Tears, Unbidden

 Recently in the green giant coffee shop, I was reading Cry, the Beloved Country, the beautiful and thoroughly humane novel by Alan Paton. I was nearing the end, and I found I was weeping. Unexpectedly, uncontrollably, my breath was hurried, my eyes and nose running. Sobs were coming up my chest. Then I recollected I was in a public space. Are people looking at me? Am I making a scene?
    I looked up from the book, scanned the room. No one was paying any attention.
    It was ten years ago that Susan was going through her final year. It began with a hospitalization: her body had shut down her responsiveness, and no one could figure out why. Gradually she improved, and was discharged to a nursing home, to a sub-acute rehabilitation unit. That was a nightmare scene, as I have related in Losing Susan. At length, she was released in March.
    While this was happening, I would find myself crying in unexpected times. I might be at church, sitting, or at the side chapel saying mass for a small weekday congregation. Without warning, I’d lose control over my voice, my eyes would tear up, and I couldn’t speak normally. Or I’d be at the door greeting people, cheerful, loving it—and need to turn aside, to find a quiet corner.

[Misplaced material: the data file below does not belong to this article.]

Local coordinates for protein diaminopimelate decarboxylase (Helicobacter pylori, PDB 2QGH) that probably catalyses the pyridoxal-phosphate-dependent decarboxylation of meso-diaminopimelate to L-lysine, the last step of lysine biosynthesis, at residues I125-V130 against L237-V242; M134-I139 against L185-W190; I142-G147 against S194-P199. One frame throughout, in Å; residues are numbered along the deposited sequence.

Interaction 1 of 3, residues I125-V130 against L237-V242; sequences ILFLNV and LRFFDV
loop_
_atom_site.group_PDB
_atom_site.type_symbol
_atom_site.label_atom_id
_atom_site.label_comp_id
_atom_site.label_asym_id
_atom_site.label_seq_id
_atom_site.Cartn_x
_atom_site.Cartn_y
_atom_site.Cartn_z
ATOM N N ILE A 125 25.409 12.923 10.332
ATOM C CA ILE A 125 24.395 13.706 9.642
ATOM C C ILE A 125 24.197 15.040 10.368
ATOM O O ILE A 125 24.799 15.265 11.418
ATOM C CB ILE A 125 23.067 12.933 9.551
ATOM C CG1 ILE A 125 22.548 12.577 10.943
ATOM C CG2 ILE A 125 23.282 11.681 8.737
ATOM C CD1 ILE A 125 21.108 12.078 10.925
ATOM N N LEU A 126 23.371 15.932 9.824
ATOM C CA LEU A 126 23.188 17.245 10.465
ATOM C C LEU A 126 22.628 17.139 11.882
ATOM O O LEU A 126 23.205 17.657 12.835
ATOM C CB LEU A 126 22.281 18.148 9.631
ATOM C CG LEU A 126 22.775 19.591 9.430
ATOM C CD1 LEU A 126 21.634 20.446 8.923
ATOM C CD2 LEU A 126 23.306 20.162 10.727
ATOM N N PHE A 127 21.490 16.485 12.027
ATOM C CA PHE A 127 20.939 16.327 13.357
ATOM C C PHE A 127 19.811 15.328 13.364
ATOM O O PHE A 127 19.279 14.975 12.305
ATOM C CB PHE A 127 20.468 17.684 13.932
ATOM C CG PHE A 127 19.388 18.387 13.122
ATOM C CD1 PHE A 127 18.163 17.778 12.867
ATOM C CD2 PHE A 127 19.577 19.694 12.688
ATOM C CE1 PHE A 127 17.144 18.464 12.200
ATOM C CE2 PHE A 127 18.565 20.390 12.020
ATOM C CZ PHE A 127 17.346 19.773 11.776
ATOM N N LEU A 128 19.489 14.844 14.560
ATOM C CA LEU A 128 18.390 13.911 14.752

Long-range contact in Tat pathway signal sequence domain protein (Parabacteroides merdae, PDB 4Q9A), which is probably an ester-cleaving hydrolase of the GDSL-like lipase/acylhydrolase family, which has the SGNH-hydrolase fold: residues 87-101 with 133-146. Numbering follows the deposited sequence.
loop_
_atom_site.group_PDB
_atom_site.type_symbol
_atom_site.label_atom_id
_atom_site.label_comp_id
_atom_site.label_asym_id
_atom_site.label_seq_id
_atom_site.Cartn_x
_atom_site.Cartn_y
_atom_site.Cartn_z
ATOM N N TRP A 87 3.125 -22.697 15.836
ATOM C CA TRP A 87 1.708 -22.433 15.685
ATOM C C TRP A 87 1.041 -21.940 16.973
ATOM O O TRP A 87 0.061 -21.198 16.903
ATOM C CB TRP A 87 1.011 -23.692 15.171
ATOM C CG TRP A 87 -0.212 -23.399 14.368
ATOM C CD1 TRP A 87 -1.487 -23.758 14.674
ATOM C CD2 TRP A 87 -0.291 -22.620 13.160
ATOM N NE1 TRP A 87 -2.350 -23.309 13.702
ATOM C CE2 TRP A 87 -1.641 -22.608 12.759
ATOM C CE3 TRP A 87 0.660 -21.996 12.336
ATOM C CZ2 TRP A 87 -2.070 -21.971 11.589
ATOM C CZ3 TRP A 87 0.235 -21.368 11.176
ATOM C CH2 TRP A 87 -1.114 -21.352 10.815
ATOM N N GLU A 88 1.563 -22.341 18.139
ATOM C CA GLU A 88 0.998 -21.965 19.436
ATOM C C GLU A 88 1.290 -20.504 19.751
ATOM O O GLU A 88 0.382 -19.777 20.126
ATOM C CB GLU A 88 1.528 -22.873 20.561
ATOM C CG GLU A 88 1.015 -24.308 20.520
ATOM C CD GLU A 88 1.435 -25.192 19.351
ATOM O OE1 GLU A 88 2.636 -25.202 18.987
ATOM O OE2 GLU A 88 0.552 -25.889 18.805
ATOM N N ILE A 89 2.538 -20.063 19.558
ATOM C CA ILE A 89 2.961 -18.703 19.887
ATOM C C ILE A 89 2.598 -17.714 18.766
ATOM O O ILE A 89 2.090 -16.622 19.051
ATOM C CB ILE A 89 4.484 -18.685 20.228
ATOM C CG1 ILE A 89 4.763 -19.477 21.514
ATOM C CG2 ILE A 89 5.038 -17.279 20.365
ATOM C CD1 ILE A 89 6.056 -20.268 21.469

I was afraid of these moments of weeping. “What if I start crying in a sermon?” I asked a friend. “It won’t be edifying. People will say, ‘Father feels strongly about that,’ rather than getting the point themselves.”
    My friend said, in effect, “So what? If it happens, some people will understand, and for everyone it doesn’t matter.”
    My friend said, To be human is to be vulnerable to tears.
    They are coming unbidden this year. I try to accept them, although I don’t want them and really don’t want to show them. I am reading a book about the harshness of the world and the delicacy of a child’s joy in the midst of it—and they are triggered. Sometimes they come without any obvious reason, although if I look there is usually something there to be seen. Perhaps any Christian who looks at our world cannot be far from tears. After all, Jesus wept when, on his final approach, he came in view of the city Jerusalem.